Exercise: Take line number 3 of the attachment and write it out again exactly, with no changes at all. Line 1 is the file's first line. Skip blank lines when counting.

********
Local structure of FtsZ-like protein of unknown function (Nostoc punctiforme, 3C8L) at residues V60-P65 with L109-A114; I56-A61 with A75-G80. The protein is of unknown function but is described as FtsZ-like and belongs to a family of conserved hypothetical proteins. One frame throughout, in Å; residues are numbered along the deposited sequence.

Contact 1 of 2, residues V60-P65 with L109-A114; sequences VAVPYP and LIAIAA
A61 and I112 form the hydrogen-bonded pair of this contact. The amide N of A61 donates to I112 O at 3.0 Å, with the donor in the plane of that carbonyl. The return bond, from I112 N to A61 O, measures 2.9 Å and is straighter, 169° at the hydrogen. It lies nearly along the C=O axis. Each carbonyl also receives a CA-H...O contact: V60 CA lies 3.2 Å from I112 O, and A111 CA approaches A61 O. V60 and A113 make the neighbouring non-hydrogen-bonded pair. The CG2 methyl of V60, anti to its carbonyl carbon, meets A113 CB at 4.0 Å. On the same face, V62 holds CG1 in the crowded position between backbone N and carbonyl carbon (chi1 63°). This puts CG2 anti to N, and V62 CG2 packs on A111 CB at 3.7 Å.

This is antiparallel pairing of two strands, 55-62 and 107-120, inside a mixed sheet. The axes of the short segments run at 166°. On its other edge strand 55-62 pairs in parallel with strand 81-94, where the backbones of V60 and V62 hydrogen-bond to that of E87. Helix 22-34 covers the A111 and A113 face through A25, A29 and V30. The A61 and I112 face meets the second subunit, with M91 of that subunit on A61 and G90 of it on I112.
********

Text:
A61 and I112 form the hydrogen-bonded pair of this contact. The amide N of A61 donates to I112 O at 3.0 Å, with the donor in the plane of that carbonyl. The return bond, from I112 N to A61 O, measures 2.9 Å and is straighter, 169° at the hydrogen. It lies nearly along the C=O axis. Each carbonyl also receives a CA-H...O contact: V60 CA lies 3.2 Å from I112 O, and A111 CA approaches A61 O. V60 and A113 make the neighbouring non-hydrogen-bonded pair. The CG2 methyl of V60, anti to its carbonyl carbon, meets A113 CB at 4.0 Å. On the same face, V62 holds CG1 in the crowded position between backbone N and carbonyl carbon (chi1 63°). This puts CG2 anti to N, and V62 CG2 packs on A111 CB at 3.7 Å.